In late 2017, I made the switch to Xfinity Mobile and pay only $12 per month for cell phone service before taxes and fees.
If you’re not familiar with Xfinity, it’s the new cell phone service from Comcast. It runs on Verizon’s #1 network and relies on millions of Xfinity’s Wi-Fi hotspots to help users keep data usage to a minimum.
DIY pest control
Down here in Atlanta, a pest control plan is essential. When I first moved into my condo, I hired Orkin and started paying their high prices. I probably would have continued to do that, but they didn’t get rid of the bugs!
I followed a co-worker’s advice and started doing my own pest control every month. Here’s what I bought for American and Smokybrown roaches:
- Delta Dust Insecticide
- Gentrol IGR Concentrate
- Suspend SC
UPDATE: I’ve since switched from Suspend SC to a different residual spray called Demon WP. It has kept American and Smokybrown away for three months, which means fewer applications. Read about the best roach killers here.
Limit your subscriptions
I love subscription services and membership clubs just as much as anyone else, but the annual fees can quickly get out of control! I’m currently taking a break from Amazon Prime because I decided to give Costco a try. Do you really need both?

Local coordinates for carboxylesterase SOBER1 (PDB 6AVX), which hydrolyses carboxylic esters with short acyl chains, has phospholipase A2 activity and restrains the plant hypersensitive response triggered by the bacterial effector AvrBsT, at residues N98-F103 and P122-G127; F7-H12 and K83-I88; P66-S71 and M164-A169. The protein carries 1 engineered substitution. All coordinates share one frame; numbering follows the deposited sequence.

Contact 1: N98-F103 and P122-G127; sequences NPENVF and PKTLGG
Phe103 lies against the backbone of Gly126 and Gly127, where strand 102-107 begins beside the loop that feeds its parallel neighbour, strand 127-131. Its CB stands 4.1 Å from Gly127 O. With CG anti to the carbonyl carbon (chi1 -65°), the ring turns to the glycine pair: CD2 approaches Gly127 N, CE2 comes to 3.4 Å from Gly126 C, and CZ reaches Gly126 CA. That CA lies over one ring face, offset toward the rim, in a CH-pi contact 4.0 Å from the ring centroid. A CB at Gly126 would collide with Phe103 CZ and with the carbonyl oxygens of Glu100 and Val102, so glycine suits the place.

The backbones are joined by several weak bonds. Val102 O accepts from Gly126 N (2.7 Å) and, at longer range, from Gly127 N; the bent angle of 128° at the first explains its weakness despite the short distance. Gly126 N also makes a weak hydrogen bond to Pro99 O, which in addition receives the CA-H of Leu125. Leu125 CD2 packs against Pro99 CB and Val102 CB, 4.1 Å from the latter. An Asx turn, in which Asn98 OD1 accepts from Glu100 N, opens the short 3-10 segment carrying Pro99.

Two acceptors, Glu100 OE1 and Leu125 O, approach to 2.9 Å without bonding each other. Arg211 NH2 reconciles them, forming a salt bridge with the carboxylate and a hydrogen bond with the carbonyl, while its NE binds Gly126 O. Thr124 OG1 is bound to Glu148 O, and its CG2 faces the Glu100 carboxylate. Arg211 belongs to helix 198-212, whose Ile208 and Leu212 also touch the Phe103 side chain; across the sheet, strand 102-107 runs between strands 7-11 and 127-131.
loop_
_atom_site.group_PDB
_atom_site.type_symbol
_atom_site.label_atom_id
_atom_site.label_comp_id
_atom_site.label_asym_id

The same thing goes for Netflix and Hulu. I monitor my subscriptions closely and cancel them when I don’t need them.
You don’t have to be an extreme couponer to have a stockpile. I keep 3-6 months of health and beauty supplies in a cabinet to avoid last-minute runs to the nearest drugstore, which happens to be a CVS.
With this system, I never run out of household essentials and can take my time looking for the best sales. Here’s a guide to get you started.
I also keep a smaller stockpile of dry goods in my pantry for the same reason. When I start to accumulate too much stuff, I make a game out of clearing the pantry, freezer and fridge by building my weekly menu around items I already have in the kitchen.
The biggest difference between savers and spenders is motivation. I stay pumped about saving money because I’m always setting short-term goals that inspire me to continue pursuing financial independence.
For example, I have three savings challenges going on this year:
- Save my savings: I add up the “You saved” amounts from the bottom of receipts and transfer the total from my checking account to this savings account on a monthly basis.
- Workout and save: For every week that I workout four or more times, I transfer $50 from my checking account to this savings account.
- Credit card rewards match: When I go to redeem credit card rewards for travel, gift cards or statement credit, I match the value of the rewards and transfer the total from my checking account to this savings account.
When I was paying off my mortgage, I would give myself $100 in play money for every $5,000 that I knocked off the principal balance. That’s another example of a short-term goal that kept me focused on my main goal of eliminating the debt.
I truly believe that short-term goals are the key to long-term success! Don’t be afraid to start small — just start somewhere!
Bookmark this page!
I have plenty of other ways that I save money and can’t wait to share them with you. Subscribe to my newsletter or bookmark this page and check back from time to time for more money-saving tips.